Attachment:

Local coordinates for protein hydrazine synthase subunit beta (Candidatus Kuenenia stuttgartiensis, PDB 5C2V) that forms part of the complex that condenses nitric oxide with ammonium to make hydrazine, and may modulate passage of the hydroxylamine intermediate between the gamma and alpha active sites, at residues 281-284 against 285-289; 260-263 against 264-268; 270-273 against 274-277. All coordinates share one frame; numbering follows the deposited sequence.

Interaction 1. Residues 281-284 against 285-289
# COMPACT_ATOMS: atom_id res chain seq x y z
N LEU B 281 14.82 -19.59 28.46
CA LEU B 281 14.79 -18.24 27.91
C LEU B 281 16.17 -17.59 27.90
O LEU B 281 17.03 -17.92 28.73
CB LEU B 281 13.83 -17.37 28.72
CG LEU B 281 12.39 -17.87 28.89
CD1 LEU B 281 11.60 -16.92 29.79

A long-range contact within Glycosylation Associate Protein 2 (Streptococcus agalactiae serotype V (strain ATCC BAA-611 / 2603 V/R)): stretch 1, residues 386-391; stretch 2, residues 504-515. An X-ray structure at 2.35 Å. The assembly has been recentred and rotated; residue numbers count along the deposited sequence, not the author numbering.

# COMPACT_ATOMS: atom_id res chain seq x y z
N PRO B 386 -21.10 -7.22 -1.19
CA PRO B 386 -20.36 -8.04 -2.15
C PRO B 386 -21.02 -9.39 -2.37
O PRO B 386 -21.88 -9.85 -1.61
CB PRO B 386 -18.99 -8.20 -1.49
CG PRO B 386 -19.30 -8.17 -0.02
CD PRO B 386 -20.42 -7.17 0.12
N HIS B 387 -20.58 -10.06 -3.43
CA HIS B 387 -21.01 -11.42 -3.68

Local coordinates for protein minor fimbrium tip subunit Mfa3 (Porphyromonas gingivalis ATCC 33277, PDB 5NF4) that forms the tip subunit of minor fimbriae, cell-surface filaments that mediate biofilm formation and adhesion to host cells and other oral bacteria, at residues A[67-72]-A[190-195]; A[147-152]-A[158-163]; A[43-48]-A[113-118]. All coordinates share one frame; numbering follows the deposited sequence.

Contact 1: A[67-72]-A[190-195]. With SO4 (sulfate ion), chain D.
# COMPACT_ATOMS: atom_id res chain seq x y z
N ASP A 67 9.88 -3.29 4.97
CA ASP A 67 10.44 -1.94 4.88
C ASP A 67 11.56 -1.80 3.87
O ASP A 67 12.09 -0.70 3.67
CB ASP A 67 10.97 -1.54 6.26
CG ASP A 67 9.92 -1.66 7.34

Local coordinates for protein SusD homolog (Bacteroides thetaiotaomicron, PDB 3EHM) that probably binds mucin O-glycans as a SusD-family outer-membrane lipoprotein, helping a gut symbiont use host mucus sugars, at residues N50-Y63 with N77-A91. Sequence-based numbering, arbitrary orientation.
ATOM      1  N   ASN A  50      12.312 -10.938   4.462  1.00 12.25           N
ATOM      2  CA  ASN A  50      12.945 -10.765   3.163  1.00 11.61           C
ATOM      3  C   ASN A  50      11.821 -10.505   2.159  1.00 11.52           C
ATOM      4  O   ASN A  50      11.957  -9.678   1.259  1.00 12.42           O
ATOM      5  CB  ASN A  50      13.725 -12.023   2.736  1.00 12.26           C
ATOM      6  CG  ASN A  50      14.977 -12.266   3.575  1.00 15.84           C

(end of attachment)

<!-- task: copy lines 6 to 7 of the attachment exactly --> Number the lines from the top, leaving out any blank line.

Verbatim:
C LEU B 281 16.17 -17.59 27.90
O LEU B 281 17.03 -17.92 28.73